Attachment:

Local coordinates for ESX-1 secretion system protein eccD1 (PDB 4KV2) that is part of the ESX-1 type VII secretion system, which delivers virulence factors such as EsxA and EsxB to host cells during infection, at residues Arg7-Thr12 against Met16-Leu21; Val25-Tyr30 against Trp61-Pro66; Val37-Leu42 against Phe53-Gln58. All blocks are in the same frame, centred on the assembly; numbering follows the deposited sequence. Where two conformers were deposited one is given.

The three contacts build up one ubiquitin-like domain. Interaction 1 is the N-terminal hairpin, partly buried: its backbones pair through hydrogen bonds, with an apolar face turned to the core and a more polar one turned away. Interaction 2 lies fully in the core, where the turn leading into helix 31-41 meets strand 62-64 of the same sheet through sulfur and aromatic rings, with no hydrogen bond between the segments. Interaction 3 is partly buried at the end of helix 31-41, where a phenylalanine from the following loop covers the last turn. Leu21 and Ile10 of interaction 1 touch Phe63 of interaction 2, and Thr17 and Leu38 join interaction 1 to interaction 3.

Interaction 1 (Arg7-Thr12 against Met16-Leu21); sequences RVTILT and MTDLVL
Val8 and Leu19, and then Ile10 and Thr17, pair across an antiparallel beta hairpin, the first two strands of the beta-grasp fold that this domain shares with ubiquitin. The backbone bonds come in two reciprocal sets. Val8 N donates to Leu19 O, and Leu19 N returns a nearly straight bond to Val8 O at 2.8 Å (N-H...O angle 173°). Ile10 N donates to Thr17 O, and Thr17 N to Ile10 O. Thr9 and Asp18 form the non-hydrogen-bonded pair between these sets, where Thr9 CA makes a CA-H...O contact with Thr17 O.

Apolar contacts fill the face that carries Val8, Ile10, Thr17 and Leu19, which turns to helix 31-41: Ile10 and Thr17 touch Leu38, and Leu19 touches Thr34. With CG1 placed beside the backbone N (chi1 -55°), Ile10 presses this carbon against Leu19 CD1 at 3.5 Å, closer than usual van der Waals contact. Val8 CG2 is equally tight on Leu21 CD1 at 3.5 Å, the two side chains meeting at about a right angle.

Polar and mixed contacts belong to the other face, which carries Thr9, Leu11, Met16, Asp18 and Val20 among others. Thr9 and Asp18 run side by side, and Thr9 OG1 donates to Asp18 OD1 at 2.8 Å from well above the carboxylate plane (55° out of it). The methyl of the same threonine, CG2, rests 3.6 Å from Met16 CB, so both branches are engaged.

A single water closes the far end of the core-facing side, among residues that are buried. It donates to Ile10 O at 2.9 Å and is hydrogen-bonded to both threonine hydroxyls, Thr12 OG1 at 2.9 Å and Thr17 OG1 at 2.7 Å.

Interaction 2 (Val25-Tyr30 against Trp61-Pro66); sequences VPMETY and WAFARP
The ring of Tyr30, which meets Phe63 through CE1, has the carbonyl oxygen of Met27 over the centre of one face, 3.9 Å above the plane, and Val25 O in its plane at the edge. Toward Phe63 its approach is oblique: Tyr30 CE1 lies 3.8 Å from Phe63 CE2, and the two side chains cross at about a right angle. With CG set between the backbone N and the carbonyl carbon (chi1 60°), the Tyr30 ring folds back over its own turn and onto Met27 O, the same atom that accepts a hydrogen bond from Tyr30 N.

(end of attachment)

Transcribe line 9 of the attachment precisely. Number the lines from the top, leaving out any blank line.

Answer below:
The ring of Tyr30, which meets Phe63 through CE1, has the carbonyl oxygen of Met27 over the centre of one face, 3.9 Å above the plane, and Val25 O in its plane at the edge. Toward Phe63 its approach is oblique: Tyr30 CE1 lies 3.8 Å from Phe63 CE2, and the two side chains cross at about a right angle. With CG set between the backbone N and the carbonyl carbon (chi1 60°), the Tyr30 ring folds back over its own turn and onto Met27 O, the same atom that accepts a hydrogen bond from Tyr30 N.